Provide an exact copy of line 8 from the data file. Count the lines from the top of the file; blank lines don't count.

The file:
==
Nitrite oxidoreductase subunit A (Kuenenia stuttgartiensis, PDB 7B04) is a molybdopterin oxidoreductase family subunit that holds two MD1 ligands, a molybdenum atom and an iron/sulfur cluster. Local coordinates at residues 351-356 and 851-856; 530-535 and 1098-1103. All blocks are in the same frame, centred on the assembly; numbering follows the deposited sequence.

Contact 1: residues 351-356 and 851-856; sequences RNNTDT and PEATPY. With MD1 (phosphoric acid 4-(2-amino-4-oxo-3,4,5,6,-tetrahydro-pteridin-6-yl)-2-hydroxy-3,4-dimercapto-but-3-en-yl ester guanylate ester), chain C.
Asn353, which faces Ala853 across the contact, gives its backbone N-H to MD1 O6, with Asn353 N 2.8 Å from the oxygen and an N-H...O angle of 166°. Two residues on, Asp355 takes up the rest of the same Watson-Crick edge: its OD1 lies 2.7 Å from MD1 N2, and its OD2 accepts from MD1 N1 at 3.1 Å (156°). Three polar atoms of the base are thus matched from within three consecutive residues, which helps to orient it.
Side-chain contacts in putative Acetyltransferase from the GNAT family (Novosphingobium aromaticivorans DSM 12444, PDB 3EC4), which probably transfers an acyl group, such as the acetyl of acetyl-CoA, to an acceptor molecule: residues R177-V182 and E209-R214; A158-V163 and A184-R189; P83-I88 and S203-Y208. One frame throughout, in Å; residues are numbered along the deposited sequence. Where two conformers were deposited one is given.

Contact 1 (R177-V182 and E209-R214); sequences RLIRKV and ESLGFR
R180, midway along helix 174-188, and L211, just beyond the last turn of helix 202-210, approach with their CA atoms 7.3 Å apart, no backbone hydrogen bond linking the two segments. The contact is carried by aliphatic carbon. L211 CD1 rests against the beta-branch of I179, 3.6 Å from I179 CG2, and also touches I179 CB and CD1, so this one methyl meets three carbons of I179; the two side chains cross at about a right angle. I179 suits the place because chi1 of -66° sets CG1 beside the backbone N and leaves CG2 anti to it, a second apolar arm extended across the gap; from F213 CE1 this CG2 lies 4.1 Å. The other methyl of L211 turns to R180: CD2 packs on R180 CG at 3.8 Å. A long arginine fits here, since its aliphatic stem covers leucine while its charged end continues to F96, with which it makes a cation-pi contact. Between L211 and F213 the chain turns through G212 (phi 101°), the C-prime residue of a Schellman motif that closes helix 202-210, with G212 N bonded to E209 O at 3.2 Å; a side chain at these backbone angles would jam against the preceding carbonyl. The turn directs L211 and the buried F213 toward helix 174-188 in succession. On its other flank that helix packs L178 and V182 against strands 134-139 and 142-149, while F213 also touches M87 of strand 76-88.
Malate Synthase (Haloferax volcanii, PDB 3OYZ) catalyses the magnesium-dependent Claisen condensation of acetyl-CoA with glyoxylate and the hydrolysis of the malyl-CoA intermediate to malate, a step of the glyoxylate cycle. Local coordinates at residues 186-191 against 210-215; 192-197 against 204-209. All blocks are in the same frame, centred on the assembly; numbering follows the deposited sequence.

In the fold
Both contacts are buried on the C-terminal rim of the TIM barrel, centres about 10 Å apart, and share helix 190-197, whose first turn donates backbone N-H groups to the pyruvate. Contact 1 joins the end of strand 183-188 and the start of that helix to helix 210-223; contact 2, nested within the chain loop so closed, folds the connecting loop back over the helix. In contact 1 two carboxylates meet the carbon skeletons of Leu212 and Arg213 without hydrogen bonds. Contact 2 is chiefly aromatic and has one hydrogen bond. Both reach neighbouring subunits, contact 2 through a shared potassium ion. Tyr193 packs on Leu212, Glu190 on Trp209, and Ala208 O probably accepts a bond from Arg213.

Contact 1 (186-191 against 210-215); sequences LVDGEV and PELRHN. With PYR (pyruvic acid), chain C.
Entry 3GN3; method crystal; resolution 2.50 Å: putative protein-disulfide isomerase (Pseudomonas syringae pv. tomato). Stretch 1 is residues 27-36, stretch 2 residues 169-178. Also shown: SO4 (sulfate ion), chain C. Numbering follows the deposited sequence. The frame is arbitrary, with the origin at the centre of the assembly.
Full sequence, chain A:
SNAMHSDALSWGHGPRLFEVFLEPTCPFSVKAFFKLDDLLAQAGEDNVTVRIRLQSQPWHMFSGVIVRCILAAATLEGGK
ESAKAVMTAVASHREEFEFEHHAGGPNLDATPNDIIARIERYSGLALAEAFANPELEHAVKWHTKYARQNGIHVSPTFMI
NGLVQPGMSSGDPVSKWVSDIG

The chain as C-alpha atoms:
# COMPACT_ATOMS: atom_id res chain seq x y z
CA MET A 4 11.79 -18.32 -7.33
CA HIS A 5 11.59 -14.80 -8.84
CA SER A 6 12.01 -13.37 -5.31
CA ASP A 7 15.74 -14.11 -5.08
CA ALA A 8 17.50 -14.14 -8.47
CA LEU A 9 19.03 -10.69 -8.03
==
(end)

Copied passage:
In the fold